Mamiya 500 TL

Discussion in 'Classic Manual Cameras' started by Alan Johnson, Jun 28, 2013.

  1. I was first interested in this camera because of the chunky lens, it seemed typical Mamiya.Introduced in 1966, the 500 TL and 1000 TL took M42 lenses. However, because the outer ring on the 55 mm lens protrudes behind the seating flange, it will jam on some other M42 cameras though their lenses will fit the Mamiyas.The 55 mm lens is 6 element with automatic stop down.
    Focussing is by means of a microprism and metering by a needle, with 1.5 V battery.A unique feature of these Mamiyas is that in 1967 they were the only spot metering M42 SLRs.Metering is from a 10% area of the subject, a rectangle at the bottom center of the frame.(There was a slightly different DTL version).The meter is activated by pushing the film advance lever towards the camera body.
    Some 1967 prices, GBP:
    Pentax Spotmatic +1.8 -120, Mamiya 100- TL+1.8 -85,Prakticamat +Oreston -90.
    Taking a Mamiya 67 on holiday gives a story to dine out on for ages, my 500TL is still quite heavy so here are a couple of pics from it using a red filter on a hazy day.
  2. Here some cliffs meet the sea:
  3. The tide was out and I stumbled upon this pool:
  4. Film was HP5+, thanks for any comment.
  5. It seems like a lovely walk you had Alan! The camera is built like a tank and while I have resisted the temptation to buy a body. I will probably pick up one of the leses to used with an adaptor on my ancient G1.
  6. Nice work. The filter adds some 'drama'- Thanks.
  7. Sure like the first shot. Looks a little like the compressed perspective of a short telephoto. I think the Mamiya 35mm TL and DTL series are sleepers in the classic camera field and you have brought out the best in your sample.
  8. I like it.
  9. It's certainly a solid old beast, Alan, and I really like the minimalist design, particularly the nice unobtrusive back-opening catch on the side. They always feel sort of practical and reliable, a camera one can trust, so to speak, and the Sekor lenses were up with the best. I really like your South Downs image; it's a fine composition with a real Edwardian look to it. Please post some more, when you get the chance.
  10. Interesting that the lens on the camera is normally seen on the later MSX/DSX series, hence the SX designation. Doubt that it is original to the camera, but it is likely the same construction. The TL/DTL Auto lenses have a much narrower aperture ring.
  11. My dad had the Mamiya 1000 TL with 50 mm f1.4. I learned the basics of 35mm photography on that camera. Thanks for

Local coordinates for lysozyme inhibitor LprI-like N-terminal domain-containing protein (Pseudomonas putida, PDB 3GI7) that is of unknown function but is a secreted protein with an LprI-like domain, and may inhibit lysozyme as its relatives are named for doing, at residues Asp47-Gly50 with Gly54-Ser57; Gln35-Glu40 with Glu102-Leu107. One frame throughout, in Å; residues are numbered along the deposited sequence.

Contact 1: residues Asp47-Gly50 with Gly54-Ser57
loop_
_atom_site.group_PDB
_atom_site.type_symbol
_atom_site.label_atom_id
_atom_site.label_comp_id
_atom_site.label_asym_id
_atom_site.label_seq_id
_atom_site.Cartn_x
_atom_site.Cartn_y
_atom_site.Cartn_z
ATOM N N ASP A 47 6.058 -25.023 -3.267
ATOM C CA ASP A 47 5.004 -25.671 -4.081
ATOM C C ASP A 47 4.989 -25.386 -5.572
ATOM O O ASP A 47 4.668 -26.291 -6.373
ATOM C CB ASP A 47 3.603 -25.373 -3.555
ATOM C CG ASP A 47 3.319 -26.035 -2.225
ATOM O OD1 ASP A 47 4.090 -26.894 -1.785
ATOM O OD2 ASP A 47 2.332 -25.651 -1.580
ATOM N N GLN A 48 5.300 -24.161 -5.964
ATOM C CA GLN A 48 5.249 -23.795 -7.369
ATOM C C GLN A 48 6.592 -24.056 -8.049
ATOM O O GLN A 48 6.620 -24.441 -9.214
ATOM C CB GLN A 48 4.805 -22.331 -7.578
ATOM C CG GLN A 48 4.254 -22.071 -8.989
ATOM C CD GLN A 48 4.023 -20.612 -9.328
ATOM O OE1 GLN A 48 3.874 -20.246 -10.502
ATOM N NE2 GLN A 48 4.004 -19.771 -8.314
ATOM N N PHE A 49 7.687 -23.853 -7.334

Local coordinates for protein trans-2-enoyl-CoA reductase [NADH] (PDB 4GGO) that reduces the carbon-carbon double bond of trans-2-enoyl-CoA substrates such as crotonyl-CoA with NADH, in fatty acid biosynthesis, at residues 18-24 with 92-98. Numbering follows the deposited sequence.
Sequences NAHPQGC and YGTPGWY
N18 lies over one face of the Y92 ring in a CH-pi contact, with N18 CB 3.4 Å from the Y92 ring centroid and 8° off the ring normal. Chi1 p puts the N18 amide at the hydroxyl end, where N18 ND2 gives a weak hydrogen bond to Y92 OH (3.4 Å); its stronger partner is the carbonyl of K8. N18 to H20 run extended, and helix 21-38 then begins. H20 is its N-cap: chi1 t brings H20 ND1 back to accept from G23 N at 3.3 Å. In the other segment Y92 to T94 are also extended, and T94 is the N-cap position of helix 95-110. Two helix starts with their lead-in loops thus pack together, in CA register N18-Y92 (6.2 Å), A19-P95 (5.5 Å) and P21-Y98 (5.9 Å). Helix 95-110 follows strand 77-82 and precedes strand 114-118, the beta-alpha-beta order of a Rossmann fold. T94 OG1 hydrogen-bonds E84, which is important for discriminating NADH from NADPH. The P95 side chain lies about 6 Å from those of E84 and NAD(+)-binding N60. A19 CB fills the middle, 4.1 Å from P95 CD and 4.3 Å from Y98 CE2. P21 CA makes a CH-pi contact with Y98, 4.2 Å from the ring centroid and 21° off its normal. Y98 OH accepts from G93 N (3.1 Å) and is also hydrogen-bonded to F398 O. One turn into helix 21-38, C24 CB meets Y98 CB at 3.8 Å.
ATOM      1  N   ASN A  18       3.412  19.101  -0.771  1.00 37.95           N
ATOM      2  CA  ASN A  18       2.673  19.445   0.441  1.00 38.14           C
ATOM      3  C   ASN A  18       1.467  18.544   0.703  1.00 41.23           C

12. Thanks Alan, I do really like the Mamiyas. The whole camera has a nice feel to it, and nice to hold as well, and we all know how good Mamiya lenses are. Thanks for the pics of the White Cliffs of Dover!
  13. My first slr was a 1000 DTL. It didnt hold up for long, but the ergonomics were nice. I
    liked the spot meter in mine. I shot the heck out of it, and got about 2 years from it
    before it went kerplunk for the last time. The body is actually not very solid, and can
    be easily dented, especially by the auxilliary flash shoe.
  14. I bought the lens first and later acquired the body, Starvy, which accounts for the mismatch spotted by Mark. It's a good walk from Exceat village near Eastbourne across the South Downs and onto the beach.
    JDM, I am interested to find out if I can get good enough print quality from 400 ISO 35 mm film to take landscapes with a red filter with hand held classic cameras. John and Gene ,views of the South Downs are popular and often appear on chocolate boxes and biscuit tins.
    Rick, some more pics from the beach below. Tony , I am also a Mamiya fan but in Medium Format. The actual white cliffs of Dover are about 30 miles east of my pics location, but this location has been used in movies to depict them as it is picturesque.
    Mike and Michael, it is good to hear owner experience as I get the impression there are not many 500/1000 TL cameras about. I'm glad they inspired you to take up photography not weightlifting.
    The cottages are still known as the coastguard cottages , their former use. There is erosion round the nearer one , which was in the South Downs pic above.
  15. In the other direction the sea defences are to stop the drift of shingle.
  16. Maintaining the sea defences doesn't seem to be a spending priority.
    Thanks to all who replied.
  17. Very nice work, and if you were to acquire a Mamiya MSX or DSX body, that SX lens will allow open-aperture metering.
  18. TL users: damage to meter coupling may result if lens is removed or attached while meter is activated.
    My dad's 1000 TL later devoped a film advance problem: it sometimes skipped a frame when advancing film.

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